Finding Community and Empowerment After ISIS

This blog post was written by one of the delegates who preferred not to attach their name to a blog, but wanted to reflect and share about the day our delegation spent in Suleimani visiting a children's center and a women's center.
A visit with Rahim Amin Hassan of the "STEP" Program (Seeking To Equip People).
STEP began in 2001 with a drop-in-center for young children who were working in the market and expanded to include children who have fled violence.  The children come from various backgrounds; Yzidi, Arab, Kurd, Christian; internally displaced, refugees and local children. The center has expanded since 2001, offering education, healthcare, psycho-social services and social cohesion projects based on decreasing tension between Child's drawing 2

Child's picture

different groups.  One such project, Rahim explained, was a gardening project where each group of children plants a garden box, and then a different group of children has to tend the garden plot. For instance, a Kurdish group of children might tend the box of an Arab group of children. Rahim expressed they have had a lot of success in melting tensions often inherited from adults. The center is completely child-centered. The children are consulted on decisions, on plans for the center's future, on what they want and need; an opportunity to be heard and valued after experiences of being silenced and hurt by war and violence. Children draw pictures of life before ISIS, life during ISIS, what life is like now, and what they want life to look like in the future; expressions of pain and of hope, a chance to share their inner lives and be recognized and accompanied.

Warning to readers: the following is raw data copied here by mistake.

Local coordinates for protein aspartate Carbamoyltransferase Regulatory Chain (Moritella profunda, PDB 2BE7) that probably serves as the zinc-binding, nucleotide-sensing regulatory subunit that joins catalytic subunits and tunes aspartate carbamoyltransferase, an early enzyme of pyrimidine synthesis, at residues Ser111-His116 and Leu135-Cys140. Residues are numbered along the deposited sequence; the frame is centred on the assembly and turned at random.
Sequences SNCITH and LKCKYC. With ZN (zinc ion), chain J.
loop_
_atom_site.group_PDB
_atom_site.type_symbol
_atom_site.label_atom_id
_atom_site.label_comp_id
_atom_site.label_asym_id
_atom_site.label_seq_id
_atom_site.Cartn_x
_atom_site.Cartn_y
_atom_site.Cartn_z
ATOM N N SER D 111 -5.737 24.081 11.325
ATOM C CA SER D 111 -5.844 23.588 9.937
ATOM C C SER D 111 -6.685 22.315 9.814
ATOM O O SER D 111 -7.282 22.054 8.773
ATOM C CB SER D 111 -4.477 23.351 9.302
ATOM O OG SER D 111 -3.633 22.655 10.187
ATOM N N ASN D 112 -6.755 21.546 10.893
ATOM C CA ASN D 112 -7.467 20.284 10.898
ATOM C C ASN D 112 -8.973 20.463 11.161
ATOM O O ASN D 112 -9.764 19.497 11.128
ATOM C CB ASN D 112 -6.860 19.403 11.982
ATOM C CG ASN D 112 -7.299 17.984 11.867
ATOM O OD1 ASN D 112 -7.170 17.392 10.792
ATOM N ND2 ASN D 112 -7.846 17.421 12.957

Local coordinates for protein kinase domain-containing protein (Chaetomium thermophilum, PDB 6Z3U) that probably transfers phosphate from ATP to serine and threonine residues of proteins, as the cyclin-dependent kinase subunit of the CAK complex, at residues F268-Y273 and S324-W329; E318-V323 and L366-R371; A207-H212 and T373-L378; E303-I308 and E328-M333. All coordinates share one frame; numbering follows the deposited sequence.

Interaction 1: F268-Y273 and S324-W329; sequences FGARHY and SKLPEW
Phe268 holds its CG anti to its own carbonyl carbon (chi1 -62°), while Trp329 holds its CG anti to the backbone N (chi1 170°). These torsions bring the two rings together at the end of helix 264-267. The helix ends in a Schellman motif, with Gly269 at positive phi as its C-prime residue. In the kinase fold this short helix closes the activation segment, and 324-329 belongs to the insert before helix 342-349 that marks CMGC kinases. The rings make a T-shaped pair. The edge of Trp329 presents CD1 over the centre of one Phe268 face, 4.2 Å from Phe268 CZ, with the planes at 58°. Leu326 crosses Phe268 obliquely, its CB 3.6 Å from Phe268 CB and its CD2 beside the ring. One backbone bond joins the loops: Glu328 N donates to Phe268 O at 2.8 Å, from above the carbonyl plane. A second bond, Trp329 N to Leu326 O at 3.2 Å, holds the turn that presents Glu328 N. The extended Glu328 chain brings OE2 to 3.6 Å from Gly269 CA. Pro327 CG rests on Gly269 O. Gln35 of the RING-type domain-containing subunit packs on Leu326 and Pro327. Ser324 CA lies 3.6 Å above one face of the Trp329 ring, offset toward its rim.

The afternoon brought a visit to Baynjan Women's Center -- a safe haven for women of many ages, and many different cultural backgrounds;  Women refugees from Syria and elsewhere, women who have been internally displaced, Kurds, Arabs, and Yzidis, gather together each day in a place that has become "the gate to happiness"; a comfortable and safe space which is so different from the chaos of experiences that drove them so far from their homes. Again and again, as the women shared, they expressed gratitude for a space where they could "be themselves", "be comfortable", "be safe", "experience family, after I was separated from my own." The women put together a drama that they have shared in refugee and IDP (internally displaced people) camps and that they shared on International Women's Day. The drama showed a young women's struggle to achieve her own goals in the midst of an arranged marriage. The woman comes into her own power as the drama continues. The theater expresses the depth of issues that women face on a daily basis in a way that goes far beyond just words. The women find community together, challenge systems, work for human rights and demonstrate peacemaking every day.